An indigenous Northern Territory councillor has warned of the future dangers that would result from changing the date of Australia Day.
Alice Springs councillor Jacinta Price told Yahoo7 News that moving away from the 26th of January would instill a "victim mentality" for those in the indigenous population continually making demands.
"They are never actually satisifed with what Australia does to try and appease them," Ms Price said.
"None of white Australia who are around now are responsible for what happened then."
Alice Springs councillor Jacinta Price says changing Australia Day would do more harm than good. Source: AAP
Describing herself as a product of aboriginal reconciliation, Ms Price labelled Triple J's decision to move the Hottest 100 to the 27th as "idiotic" and said she hoped it would not create a domino effect.
"It's stupid, it was done inconsiderately. Knee-jerk reactions don't work," she said.
"They've now moved it to International Holocaust Remembrance Day."
"We've got to stop painting each other with the same brush ... not all white people are racists and not all Aboriginal people are feeling like they are victims of our country's history."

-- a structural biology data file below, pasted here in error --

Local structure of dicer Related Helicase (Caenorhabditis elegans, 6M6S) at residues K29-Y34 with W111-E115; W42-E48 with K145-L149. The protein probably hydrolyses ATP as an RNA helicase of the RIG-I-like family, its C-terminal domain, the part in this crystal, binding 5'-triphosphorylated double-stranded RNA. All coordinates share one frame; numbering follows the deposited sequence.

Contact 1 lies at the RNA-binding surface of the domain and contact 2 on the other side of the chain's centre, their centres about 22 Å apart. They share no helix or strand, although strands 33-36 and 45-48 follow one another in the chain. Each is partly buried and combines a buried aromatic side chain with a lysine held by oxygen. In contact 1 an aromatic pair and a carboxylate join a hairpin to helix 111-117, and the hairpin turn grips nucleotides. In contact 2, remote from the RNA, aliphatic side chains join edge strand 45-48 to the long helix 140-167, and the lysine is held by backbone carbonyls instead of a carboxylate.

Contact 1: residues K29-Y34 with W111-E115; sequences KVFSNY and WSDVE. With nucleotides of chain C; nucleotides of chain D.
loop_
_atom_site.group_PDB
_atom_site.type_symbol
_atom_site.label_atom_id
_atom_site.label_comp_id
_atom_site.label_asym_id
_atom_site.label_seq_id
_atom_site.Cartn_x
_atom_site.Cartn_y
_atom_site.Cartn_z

Her contentious view on the longstanding debate comes as former federal Labor leader Mark Latham launched a bizarre "Save Australia Day" ad campaign in Sydney on Wednesday.
In a scene from the Save Australia Day campaign a mum shreds her daughter's drawing celebrating Australia Day. Source: Facebook/Mark Latham's Outsiders
The campaign shows two old men reminiscing about "the good ol' days" while sneaking a lamington behind the back of an angry worker. Source: Facebook/Mark Latham's Outsiders
The campaign includes television, radio and social media advertisements depicting an Orwellian future where families, shoppers and the elderly are all too paranoid to celebrate Australia Day openly.
"In an environment where you have so much political correctness, where certain words, themes and values are banned in public institutions, I think the Big Brother approach, that dystopian theme, is very appropriate," Mr Latham said.
The politician-turned-pundit says the campaign is being rolled out ahead of January 26 to combat a push to move Australia Day, given that many Aboriginal people consider the date to be "invasion day".
"A lot of terrible things happened in the 19th and 20th centuries, no one's wiping that history away, but we can't rewrite that history," Mr Latham said.
A number of local council across the country in 2017 said they'd move Australia Day celebrations from January 26 out of respect for indigenous people.